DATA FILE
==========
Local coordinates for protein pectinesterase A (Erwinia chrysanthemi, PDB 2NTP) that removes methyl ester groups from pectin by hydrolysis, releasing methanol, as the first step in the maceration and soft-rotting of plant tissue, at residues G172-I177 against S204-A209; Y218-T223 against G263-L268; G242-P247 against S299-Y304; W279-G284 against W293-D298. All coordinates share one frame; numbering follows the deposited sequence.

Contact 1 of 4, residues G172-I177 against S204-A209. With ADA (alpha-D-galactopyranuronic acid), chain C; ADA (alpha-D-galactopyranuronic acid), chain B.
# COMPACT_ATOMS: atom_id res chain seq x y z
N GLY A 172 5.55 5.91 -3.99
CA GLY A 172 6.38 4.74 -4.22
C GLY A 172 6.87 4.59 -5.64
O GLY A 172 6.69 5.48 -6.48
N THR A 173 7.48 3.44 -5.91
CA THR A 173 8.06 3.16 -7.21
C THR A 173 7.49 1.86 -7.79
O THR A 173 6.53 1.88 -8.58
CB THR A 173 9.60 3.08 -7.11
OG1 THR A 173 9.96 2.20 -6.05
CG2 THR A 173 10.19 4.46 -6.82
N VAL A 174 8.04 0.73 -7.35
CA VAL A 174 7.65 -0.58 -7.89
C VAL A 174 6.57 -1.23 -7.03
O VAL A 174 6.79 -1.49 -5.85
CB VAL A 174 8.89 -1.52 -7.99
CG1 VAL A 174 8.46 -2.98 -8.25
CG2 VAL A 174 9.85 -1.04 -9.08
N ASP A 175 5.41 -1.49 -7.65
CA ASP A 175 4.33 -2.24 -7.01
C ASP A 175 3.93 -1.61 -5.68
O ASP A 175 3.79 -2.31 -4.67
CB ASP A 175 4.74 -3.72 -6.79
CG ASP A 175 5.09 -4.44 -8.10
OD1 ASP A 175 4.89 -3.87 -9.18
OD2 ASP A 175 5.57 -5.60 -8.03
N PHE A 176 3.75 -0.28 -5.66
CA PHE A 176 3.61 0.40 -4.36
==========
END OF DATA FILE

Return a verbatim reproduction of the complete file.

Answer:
Local coordinates for protein pectinesterase A (Erwinia chrysanthemi, PDB 2NTP) that removes methyl ester groups from pectin by hydrolysis, releasing methanol, as the first step in the maceration and soft-rotting of plant tissue, at residues G172-I177 against S204-A209; Y218-T223 against G263-L268; G242-P247 against S299-Y304; W279-G284 against W293-D298. All coordinates share one frame; numbering follows the deposited sequence.

Contact 1 of 4, residues G172-I177 against S204-A209. With ADA (alpha-D-galactopyranuronic acid), chain C; ADA (alpha-D-galactopyranuronic acid), chain B.
# COMPACT_ATOMS: atom_id res chain seq x y z
N GLY A 172 5.55 5.91 -3.99
CA GLY A 172 6.38 4.74 -4.22
C GLY A 172 6.87 4.59 -5.64
O GLY A 172 6.69 5.48 -6.48
N THR A 173 7.48 3.44 -5.91
CA THR A 173 8.06 3.16 -7.21
C THR A 173 7.49 1.86 -7.79
O THR A 173 6.53 1.88 -8.58
CB THR A 173 9.60 3.08 -7.11
OG1 THR A 173 9.96 2.20 -6.05
CG2 THR A 173 10.19 4.46 -6.82
N VAL A 174 8.04 0.73 -7.35
CA VAL A 174 7.65 -0.58 -7.89
C VAL A 174 6.57 -1.23 -7.03
O VAL A 174 6.79 -1.49 -5.85
CB VAL A 174 8.89 -1.52 -7.99
CG1 VAL A 174 8.46 -2.98 -8.25
CG2 VAL A 174 9.85 -1.04 -9.08
N ASP A 175 5.41 -1.49 -7.65
CA ASP A 175 4.33 -2.24 -7.01
C ASP A 175 3.93 -1.61 -5.68
O ASP A 175 3.79 -2.31 -4.67
CB ASP A 175 4.74 -3.72 -6.79
CG ASP A 175 5.09 -4.44 -8.10
OD1 ASP A 175 4.89 -3.87 -9.18
OD2 ASP A 175 5.57 -5.60 -8.03
N PHE A 176 3.75 -0.28 -5.66
CA PHE A 176 3.61 0.40 -4.36